Guests love heritage hotels. Right? To tread in the footsteps of celebrities who once stayed there, to feel part of a legend still in the making and to look through the window over some of the most iconic city sights, that is the magic of a heritage hotel.
The truth is, though, that at the highest luxury level, these buildings demand a lot of re-modelling and design from time-to-time in order to retain their premium mystique. Whether the task is to convert an under-utilised piece of old real estate or rejuvenate a tired grande dame, the result must be a unique hotel.
This means design is especially important in adding value and helping to create the difference that will determine guest loyalty, and this requires a business plan which from the beginning includes design narrative, supported of course by the numbers.
The refurbishment of a heritage hotel or the conversion of a much-loved historic property into a hotel takes a lot of thought, sensitivity and, ultimately, courage. Walking in the haloed footsteps of revered architects and seeking to translate legacy into future meaning, is a high wire act. On the one hand, lifestyles have changed and guest expectations have evolved accordingly.
On the other, these same guests want an experience that makes them feel as if everything is as glamorous as ever it was. One of the most touching things I have overheard was when I was in the lobby lounge of a world-famous hotel that had just re-opened after a major redesign. Two ladies, clearly regulars, were sharing their thoughts on the work. “My dear,” said one, “Isn’t it wonderful? They haven’t changed anything at all!” In fact, the lobby had been re-modelled, new timber panelling introduced to match the existing, the marble floor changed, the colour palette altered and new furniture introduced. So how did the designers achieve this beguiling tour de force?
Learn the Building
Gaining an understanding of the building, its context and how it has lived is an essential prerequisite. It can also be one of the most fascinating parts of a project, stripping back the layers, rooting through archives, getting to know what’s there and deciding what’s worth retaining or repurposing.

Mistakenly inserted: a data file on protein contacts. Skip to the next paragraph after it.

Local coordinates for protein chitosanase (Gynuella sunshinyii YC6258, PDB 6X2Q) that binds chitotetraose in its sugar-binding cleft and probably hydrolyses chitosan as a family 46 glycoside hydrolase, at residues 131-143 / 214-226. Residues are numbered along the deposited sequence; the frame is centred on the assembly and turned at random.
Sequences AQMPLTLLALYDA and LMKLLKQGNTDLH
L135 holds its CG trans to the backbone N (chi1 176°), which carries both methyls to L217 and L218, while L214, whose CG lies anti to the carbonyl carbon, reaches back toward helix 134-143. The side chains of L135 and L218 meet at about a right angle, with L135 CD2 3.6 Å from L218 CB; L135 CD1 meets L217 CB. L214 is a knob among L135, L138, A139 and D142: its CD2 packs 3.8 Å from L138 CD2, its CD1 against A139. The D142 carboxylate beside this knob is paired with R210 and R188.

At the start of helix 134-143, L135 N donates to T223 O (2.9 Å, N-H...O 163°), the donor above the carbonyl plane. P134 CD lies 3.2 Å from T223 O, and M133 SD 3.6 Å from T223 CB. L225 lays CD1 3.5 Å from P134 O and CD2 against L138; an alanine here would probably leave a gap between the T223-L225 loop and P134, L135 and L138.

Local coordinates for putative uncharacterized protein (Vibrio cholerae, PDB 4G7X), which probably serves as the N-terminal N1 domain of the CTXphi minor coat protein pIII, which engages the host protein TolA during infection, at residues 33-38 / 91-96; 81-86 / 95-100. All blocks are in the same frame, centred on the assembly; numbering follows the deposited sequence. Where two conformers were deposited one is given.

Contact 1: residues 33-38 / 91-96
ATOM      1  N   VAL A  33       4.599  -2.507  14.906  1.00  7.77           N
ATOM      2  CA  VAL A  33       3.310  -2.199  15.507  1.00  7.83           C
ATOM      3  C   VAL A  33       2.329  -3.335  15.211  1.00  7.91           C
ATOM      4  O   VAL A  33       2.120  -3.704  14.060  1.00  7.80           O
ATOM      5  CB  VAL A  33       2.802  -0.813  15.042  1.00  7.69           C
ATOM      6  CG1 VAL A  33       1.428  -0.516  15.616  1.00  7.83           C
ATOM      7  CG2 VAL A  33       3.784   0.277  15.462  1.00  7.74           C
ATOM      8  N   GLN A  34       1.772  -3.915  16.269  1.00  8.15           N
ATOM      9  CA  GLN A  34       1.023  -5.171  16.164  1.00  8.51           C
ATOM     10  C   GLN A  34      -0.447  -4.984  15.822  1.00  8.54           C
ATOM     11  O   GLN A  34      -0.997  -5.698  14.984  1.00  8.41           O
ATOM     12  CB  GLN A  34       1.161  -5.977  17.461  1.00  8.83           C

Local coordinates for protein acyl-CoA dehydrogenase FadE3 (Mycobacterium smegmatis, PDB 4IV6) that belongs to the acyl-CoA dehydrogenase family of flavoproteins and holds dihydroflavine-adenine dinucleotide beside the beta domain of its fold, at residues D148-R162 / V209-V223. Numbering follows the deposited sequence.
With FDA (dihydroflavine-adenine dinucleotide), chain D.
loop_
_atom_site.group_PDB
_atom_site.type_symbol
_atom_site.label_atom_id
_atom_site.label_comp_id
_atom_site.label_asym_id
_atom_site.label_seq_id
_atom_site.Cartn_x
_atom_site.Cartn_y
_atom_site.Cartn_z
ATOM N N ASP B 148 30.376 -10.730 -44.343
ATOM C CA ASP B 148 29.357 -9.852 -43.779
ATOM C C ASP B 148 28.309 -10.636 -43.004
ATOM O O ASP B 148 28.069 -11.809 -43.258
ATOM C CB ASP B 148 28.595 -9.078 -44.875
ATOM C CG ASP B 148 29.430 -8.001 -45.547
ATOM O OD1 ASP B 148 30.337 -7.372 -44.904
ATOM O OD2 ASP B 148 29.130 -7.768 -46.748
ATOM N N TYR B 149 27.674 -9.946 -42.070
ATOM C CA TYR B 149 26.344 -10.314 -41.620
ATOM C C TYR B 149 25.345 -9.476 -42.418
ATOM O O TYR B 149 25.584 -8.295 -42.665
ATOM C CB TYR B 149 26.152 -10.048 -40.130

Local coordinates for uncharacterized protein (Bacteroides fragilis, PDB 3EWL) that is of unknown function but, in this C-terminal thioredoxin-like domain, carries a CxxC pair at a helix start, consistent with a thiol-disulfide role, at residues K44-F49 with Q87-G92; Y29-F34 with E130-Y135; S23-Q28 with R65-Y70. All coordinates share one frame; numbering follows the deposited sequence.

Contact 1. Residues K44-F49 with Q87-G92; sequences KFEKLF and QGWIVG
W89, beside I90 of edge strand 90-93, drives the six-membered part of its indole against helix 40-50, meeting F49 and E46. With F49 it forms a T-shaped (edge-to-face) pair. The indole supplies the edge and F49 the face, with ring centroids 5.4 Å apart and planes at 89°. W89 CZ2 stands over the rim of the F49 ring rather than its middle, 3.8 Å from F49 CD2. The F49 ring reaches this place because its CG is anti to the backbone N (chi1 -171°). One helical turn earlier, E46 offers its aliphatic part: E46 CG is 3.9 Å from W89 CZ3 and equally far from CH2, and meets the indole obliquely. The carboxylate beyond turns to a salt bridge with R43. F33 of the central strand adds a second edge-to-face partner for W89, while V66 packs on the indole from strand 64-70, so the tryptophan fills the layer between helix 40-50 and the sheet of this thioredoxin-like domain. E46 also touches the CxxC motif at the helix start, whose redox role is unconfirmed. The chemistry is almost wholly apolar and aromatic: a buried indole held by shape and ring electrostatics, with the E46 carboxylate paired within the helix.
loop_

While hotels need to move on, don’t waste the past! Besides, recycling is – usually – good for our environment and repurposing may offer charming back stories. Then, the trick is to put all this learning away in your mental drawer and start planning a hotel for the future. I always liken this phase to a home decorated with ancestral portraits. You are very fond of the paintings and you may want to tell visitors at length about your ancestors’ fabulous exploits, but would you really like to live with them?
From Purpose to Storytelling
My advice to clients is always to create a design with substance and, in this way, achieve longevity. In addition to legacy and context, this means starting with an understanding of how your building needs to perform for your guests and re-planning the interiors as necessary. As this plan is clarified, the details of the narrative can start to weave through the design becoming a source for further inspiration.
We have recently been blessed to work on a project that exemplifies this - Matild Palace, a Luxury Collection Hotel, in Budapest. The property was originally completed in 1902, commissioned by the Archduchess of Austria as an apartment building which went on to house a grand café that became the haunt of famous European artists and musicians. All the best ingredients were here, and we conceived a narrative in which the Duchess returns to Budapest to revive the palace by transforming it into a luxury hotel. Friends are invited to stay, dine and bathe, artists gather and the Duchess makes it a home.
It Takes Collaboration and Commitment
Successfully transporting this story into a luxury 21st Century hotel demanded a number of decisions about what to keep, change and add. Two new floors of loft-style bedrooms were added (for the Duchess’s artistic friends) and the basement was opened-up to create an ethereal spa (in this city with such a strong bathing tradition). The dining area is entirely new but the interiors of the café have in fact been taken back to how they once were and a rooftop space with 360 degree city views was discovered and re-born as the Duchess’s “secret” bar for her most favoured friends.
We were fortunate in a client who was passionate about the project, a hotel brand that was a strong partner for our aspirations, the property’s location at the gateway to the Elisabeth Bridge over the Danube, a city which loves its palaces, and historical context. Matild Palace opened at the end of June. From day one, it felt as if “she had been there forever” and I am sure the hotel will have a very long life to come.
Maria Vafiadis is the founder of MKV Design and is part of the Inner Circle, a group of industry leaders and innovators we have brought together to help us contribute to debate in the sector